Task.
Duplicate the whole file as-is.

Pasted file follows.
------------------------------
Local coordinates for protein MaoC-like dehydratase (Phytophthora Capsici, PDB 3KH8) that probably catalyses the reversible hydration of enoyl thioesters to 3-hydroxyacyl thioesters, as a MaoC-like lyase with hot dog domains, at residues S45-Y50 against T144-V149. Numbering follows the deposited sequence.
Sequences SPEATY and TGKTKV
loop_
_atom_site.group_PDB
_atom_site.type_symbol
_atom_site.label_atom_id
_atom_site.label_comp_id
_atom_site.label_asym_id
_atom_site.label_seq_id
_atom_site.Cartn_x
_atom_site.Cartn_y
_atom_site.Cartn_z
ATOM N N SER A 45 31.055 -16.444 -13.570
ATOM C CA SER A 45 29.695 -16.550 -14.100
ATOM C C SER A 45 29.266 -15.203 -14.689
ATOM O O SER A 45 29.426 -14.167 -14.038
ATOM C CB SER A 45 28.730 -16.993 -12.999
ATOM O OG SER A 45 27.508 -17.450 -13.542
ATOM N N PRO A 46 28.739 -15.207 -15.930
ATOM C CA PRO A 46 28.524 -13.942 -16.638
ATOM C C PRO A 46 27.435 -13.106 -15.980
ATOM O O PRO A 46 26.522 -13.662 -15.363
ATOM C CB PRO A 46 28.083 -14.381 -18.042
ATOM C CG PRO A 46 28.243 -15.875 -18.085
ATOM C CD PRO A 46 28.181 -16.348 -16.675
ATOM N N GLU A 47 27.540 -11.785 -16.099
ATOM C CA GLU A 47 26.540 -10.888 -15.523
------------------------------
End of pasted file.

Local coordinates for protein MaoC-like dehydratase (Phytophthora Capsici, PDB 3KH8) that probably catalyses the reversible hydration of enoyl thioesters to 3-hydroxyacyl thioesters, as a MaoC-like lyase with hot dog domains, at residues S45-Y50 against T144-V149. Numbering follows the deposited sequence.
Sequences SPEATY and TGKTKV
loop_
_atom_site.group_PDB
_atom_site.type_symbol
_atom_site.label_atom_id
_atom_site.label_comp_id
_atom_site.label_asym_id
_atom_site.label_seq_id
_atom_site.Cartn_x
_atom_site.Cartn_y
_atom_site.Cartn_z
ATOM N N SER A 45 31.055 -16.444 -13.570
ATOM C CA SER A 45 29.695 -16.550 -14.100
ATOM C C SER A 45 29.266 -15.203 -14.689
ATOM O O SER A 45 29.426 -14.167 -14.038
ATOM C CB SER A 45 28.730 -16.993 -12.999
ATOM O OG SER A 45 27.508 -17.450 -13.542
ATOM N N PRO A 46 28.739 -15.207 -15.930
ATOM C CA PRO A 46 28.524 -13.942 -16.638
ATOM C C PRO A 46 27.435 -13.106 -15.980
ATOM O O PRO A 46 26.522 -13.662 -15.363
ATOM C CB PRO A 46 28.083 -14.381 -18.042
ATOM C CG PRO A 46 28.243 -15.875 -18.085
ATOM C CD PRO A 46 28.181 -16.348 -16.675
ATOM N N GLU A 47 27.540 -11.785 -16.099
ATOM C CA GLU A 47 26.540 -10.888 -15.523